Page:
It’s an interesting extension of the idea at the core of The White Sheik. In Fellini’s previous film, Wanda and Ivan had to confront the reality that their fantasies weren’t tied to reality. In this next film, the reaction to that confrontation is what defines everyone. Do they accede to the reality like most of the guys, or do they try to change something like Moraldo.
Fellini made something intensely personal and incredibly universal at the same time with I Vitelloni. There’s such a special feeling to it, and it marks the man’s first great film.
9 thoughts on “I Vitelloni”
I am reading and enjoying your reviews of this Fellini sequence.
I don’t have too much to add for comments, though.
I don’t like Fellini films: the characters are almost entirely unlikable, they’re in Italian and the T&A is not sufficient to hold my attention.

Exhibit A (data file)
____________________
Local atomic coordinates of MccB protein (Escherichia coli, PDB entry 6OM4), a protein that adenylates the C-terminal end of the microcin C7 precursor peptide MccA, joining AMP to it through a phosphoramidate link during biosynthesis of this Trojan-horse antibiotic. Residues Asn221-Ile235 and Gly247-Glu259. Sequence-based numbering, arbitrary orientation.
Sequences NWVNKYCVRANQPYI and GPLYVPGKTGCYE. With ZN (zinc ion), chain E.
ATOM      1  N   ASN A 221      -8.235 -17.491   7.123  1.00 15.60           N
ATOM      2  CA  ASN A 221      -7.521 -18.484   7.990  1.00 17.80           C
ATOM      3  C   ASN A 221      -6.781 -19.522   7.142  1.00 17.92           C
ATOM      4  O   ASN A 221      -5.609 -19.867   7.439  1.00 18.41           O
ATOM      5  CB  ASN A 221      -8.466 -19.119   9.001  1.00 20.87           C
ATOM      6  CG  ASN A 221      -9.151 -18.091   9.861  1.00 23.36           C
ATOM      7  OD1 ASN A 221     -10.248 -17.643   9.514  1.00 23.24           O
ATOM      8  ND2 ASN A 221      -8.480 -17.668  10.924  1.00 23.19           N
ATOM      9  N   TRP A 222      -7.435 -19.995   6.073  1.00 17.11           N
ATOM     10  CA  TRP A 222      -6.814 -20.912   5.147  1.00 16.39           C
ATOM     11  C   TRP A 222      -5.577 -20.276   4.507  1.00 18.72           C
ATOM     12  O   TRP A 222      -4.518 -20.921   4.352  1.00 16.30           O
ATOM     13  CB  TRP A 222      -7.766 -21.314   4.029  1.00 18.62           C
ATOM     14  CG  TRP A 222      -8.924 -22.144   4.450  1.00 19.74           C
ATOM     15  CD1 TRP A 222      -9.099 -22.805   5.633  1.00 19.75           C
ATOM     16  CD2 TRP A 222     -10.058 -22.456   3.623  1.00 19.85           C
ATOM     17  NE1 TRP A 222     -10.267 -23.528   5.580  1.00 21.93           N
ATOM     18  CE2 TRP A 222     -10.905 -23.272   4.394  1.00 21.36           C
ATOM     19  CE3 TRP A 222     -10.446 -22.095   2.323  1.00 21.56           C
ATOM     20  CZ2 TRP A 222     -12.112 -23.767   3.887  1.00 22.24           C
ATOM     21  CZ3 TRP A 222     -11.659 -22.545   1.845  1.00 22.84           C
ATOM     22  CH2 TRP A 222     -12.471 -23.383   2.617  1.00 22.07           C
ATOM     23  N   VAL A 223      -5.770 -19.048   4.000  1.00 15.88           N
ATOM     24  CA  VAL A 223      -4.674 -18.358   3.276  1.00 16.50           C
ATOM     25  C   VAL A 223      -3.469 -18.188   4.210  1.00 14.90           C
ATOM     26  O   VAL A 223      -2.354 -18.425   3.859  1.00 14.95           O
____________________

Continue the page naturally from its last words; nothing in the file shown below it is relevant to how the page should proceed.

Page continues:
Yeah, Fellini’s main characters are often kind of awful people. I think Fellini knew that, but I’m not entirely sure because so much of them are based on his own life.
And yet, the movies, removed from Fellini’s biography and past, seem to be telling the audience that these main characters are terrible based on how the movies end with them leading empty, unhappy lives.
As Scorsese said, La Dolce Vita is a very moral film with the main character inherently unhappy after leading his life and following his intentional choices to never change. I think that same thing happens to Fausto here. These people get their comeuppance.